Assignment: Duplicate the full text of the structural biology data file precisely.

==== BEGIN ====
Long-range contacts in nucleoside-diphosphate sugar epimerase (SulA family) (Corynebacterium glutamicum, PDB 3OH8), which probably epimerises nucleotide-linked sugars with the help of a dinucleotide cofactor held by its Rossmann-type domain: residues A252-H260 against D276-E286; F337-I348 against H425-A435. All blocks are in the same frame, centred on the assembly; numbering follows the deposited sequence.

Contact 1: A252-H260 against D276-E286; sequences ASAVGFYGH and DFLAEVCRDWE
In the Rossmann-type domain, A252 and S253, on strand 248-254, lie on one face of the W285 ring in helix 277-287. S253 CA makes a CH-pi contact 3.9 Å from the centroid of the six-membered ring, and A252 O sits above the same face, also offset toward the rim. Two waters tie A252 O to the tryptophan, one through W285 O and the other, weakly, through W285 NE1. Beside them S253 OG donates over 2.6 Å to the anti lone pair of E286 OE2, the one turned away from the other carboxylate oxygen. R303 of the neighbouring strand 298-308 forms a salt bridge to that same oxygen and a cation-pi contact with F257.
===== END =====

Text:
Long-range contacts in nucleoside-diphosphate sugar epimerase (SulA family) (Corynebacterium glutamicum, PDB 3OH8), which probably epimerises nucleotide-linked sugars with the help of a dinucleotide cofactor held by its Rossmann-type domain: residues A252-H260 against D276-E286; F337-I348 against H425-A435. All blocks are in the same frame, centred on the assembly; numbering follows the deposited sequence.

Contact 1: A252-H260 against D276-E286; sequences ASAVGFYGH and DFLAEVCRDWE
In the Rossmann-type domain, A252 and S253, on strand 248-254, lie on one face of the W285 ring in helix 277-287. S253 CA makes a CH-pi contact 3.9 Å from the centroid of the six-membered ring, and A252 O sits above the same face, also offset toward the rim. Two waters tie A252 O to the tryptophan, one through W285 O and the other, weakly, through W285 NE1. Beside them S253 OG donates over 2.6 Å to the anti lone pair of E286 OE2, the one turned away from the other carboxylate oxygen. R303 of the neighbouring strand 298-308 forms a salt bridge to that same oxygen and a cation-pi contact with F257.